I suppose that's the risk we take for publicly producing our words. And it's one I'm very willing to take. If I were to look back at my thoughts from a few years ago and believe the exact same thing about everything, something must be wrong. Defining and tweaking who we are is what life is all about.
As I have posted in my People, Places and Things life experiences and people change me everyday. I have been fortunate enough to do some pretty incredible things in my life and I must credit these opportunities for the perspective they have given me. I shutter at the thought of being the same person I was in high school--always trying to fit in, going with the flow and being embarrassed because of personal choices. I'm even more thankful that since then my true passions in life have surfaced.
My post from a few days ago, In My Opinion, received a lot of feedback. I got a few comments from readers here on the blog, but also posted In My Opinion on my Facebook page. That is where a larger conversation took place about the words I choose to share. I must say, most understood my concern for the students of OU and other similar institutions combating high risk drinking, and some took major defense to my words. This is where I believe change comes into play. I'm not sure I would have taken this stance 10 years ago. I'm not sure I would have even cared. But I do now. And that is what has changed.
Passion is a funny thing. Passion makes people do some pretty incredible things--gives strength and confidence that once didn't exist. Passion often doesn't let you sit quietly, waiting for someone else to speak up. Passion stirs your stomach into a hurricane of movement--and gives your heart its purpose.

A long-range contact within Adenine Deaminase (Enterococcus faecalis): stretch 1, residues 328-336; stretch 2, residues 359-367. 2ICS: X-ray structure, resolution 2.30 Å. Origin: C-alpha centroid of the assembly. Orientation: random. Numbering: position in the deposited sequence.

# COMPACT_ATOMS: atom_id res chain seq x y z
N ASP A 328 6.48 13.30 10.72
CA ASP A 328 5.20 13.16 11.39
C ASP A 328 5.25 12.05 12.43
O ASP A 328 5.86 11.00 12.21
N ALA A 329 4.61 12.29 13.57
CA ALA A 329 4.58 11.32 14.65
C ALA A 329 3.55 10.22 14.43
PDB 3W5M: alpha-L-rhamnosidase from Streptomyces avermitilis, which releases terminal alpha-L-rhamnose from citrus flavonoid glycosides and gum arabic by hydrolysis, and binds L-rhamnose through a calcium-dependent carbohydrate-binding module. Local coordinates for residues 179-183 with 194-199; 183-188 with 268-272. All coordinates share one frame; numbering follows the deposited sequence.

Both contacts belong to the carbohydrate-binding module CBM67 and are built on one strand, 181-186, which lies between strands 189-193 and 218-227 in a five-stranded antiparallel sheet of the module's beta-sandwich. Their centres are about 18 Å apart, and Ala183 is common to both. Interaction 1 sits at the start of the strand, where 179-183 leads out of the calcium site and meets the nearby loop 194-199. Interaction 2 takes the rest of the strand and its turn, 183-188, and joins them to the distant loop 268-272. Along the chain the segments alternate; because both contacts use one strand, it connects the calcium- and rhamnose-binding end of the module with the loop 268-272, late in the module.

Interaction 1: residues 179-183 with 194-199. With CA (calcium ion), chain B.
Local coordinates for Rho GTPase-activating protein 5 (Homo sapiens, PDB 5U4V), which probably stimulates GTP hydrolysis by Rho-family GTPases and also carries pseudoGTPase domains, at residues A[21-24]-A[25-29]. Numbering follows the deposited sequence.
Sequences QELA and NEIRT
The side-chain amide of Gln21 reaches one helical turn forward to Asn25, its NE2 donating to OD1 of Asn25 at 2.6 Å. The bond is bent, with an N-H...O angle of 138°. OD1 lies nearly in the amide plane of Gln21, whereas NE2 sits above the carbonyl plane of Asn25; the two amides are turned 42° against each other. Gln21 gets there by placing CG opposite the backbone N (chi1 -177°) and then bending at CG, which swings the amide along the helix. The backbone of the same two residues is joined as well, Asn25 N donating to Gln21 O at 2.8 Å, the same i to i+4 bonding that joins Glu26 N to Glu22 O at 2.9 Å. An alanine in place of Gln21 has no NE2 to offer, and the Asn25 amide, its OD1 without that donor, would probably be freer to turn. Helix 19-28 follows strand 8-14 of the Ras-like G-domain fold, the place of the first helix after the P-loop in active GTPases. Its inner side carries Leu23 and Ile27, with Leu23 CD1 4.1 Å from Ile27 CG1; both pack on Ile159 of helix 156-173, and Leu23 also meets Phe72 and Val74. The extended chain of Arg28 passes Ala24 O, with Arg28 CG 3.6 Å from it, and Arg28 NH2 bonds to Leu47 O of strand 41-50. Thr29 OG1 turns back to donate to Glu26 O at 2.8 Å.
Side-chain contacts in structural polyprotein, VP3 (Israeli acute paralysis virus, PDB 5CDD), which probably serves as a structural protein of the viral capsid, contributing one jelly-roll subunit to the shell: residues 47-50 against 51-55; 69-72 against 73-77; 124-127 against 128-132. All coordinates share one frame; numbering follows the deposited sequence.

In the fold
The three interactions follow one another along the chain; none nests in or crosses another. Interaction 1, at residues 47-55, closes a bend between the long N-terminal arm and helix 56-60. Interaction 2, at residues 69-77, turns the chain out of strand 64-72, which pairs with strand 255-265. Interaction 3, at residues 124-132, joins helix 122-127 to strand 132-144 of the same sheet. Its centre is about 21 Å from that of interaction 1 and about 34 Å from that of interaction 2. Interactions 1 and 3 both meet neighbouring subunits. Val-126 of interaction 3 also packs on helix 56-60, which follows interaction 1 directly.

I'm not sure I remember raising my hand and begging for College Student Personnel to pick me. Heck I hardly knew what CSP was until I was in college. But somehow and somewhere during my time at Bluffton and my time working with college aged students, CSP started to make a lot of sense.
And that's why Matt and I are here now--following our dreams, our passions, our desires. We are living in a place drastically different from our undergraduate experience--and we are thankful for those differences. These differences only give our beliefs more validity. We have had the chance to experience a small private liberal arts school and now we are experiencing a large public school. I can compare environments because I've been in both. Matt and I are extremely thankful for the opportunity to see higher education from both the public and private stance. And no matter where we end up professionally (public or private) we will always face issues that need passion. I will always desire for health and wellness education to be available to college students and I will always take interest in the destruction of moral and ethical standards related to high risk decisions. I just will, because it's my passion.
And then there is the issue of your own passions hurting people. And I know I have hurt people just as others' passions have hurt me. And I am sorry that I have hurt people, and maybe my approach came off as more of a judgement than conviction... But what I am learning and what was so perfectly pointed out to me is the difference between convictions and judgements. A person with passion has convictions, a person with negative intentions makes judgements.
A quote from a dear friend of mine, Carrie:
"I think that conviction and judgement are different things. One stresses a truth with love, the other stresses a possible truth without consideration for the validity of another side. If a conviction challenges you, it may be hitting on a truth. If a judgement hurts you, that's a different thing.
love. as is so often the case, it's what makes the difference."
My previous post about OU and the out of control fest came from a place of conviction grounded in passion and love. It came from a place of deep love and concern for the 18-21 year old demographic. My intentions were not to hurt people, but to bring light to a situation that truly does need some resolve.
Making the choice to blog means I'm making a choice to receive all sorts of feedback; good and bad. It means I'm making a conscious choice to leave words in cyber space for all of time--it means I'm willing to change, develop and grow with an audience of friends, foes and strangers watching my every word. And that's okay...